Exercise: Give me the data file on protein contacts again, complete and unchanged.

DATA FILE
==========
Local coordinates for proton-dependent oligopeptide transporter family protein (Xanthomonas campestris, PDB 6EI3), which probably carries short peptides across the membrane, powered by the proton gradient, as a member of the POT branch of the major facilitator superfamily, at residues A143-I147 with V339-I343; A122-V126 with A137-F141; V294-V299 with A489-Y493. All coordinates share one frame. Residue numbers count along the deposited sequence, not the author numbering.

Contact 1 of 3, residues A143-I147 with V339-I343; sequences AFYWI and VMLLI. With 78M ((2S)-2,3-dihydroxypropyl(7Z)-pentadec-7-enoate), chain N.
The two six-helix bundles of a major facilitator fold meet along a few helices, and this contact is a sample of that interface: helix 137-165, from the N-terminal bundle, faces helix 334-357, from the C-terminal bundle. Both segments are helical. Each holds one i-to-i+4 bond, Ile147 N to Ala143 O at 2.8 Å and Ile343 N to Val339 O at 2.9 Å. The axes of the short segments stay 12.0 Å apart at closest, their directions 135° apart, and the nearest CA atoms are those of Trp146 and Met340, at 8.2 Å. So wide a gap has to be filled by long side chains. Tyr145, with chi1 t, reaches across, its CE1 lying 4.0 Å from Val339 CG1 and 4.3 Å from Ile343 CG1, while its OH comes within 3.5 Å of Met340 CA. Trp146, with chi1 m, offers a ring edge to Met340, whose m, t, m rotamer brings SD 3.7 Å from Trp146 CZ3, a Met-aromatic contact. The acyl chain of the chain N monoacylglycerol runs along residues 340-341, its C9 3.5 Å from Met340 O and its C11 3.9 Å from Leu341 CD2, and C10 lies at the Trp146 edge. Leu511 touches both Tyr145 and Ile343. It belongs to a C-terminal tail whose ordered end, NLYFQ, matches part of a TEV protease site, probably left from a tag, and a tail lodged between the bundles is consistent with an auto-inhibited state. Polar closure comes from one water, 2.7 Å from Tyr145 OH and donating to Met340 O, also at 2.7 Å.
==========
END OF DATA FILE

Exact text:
Local coordinates for proton-dependent oligopeptide transporter family protein (Xanthomonas campestris, PDB 6EI3), which probably carries short peptides across the membrane, powered by the proton gradient, as a member of the POT branch of the major facilitator superfamily, at residues A143-I147 with V339-I343; A122-V126 with A137-F141; V294-V299 with A489-Y493. All coordinates share one frame. Residue numbers count along the deposited sequence, not the author numbering.

Contact 1 of 3, residues A143-I147 with V339-I343; sequences AFYWI and VMLLI. With 78M ((2S)-2,3-dihydroxypropyl(7Z)-pentadec-7-enoate), chain N.
The two six-helix bundles of a major facilitator fold meet along a few helices, and this contact is a sample of that interface: helix 137-165, from the N-terminal bundle, faces helix 334-357, from the C-terminal bundle. Both segments are helical. Each holds one i-to-i+4 bond, Ile147 N to Ala143 O at 2.8 Å and Ile343 N to Val339 O at 2.9 Å. The axes of the short segments stay 12.0 Å apart at closest, their directions 135° apart, and the nearest CA atoms are those of Trp146 and Met340, at 8.2 Å. So wide a gap has to be filled by long side chains. Tyr145, with chi1 t, reaches across, its CE1 lying 4.0 Å from Val339 CG1 and 4.3 Å from Ile343 CG1, while its OH comes within 3.5 Å of Met340 CA. Trp146, with chi1 m, offers a ring edge to Met340, whose m, t, m rotamer brings SD 3.7 Å from Trp146 CZ3, a Met-aromatic contact. The acyl chain of the chain N monoacylglycerol runs along residues 340-341, its C9 3.5 Å from Met340 O and its C11 3.9 Å from Leu341 CD2, and C10 lies at the Trp146 edge. Leu511 touches both Tyr145 and Ile343. It belongs to a C-terminal tail whose ordered end, NLYFQ, matches part of a TEV protease site, probably left from a tag, and a tail lodged between the bundles is consistent with an auto-inhibited state. Polar closure comes from one water, 2.7 Å from Tyr145 OH and donating to Met340 O, also at 2.7 Å.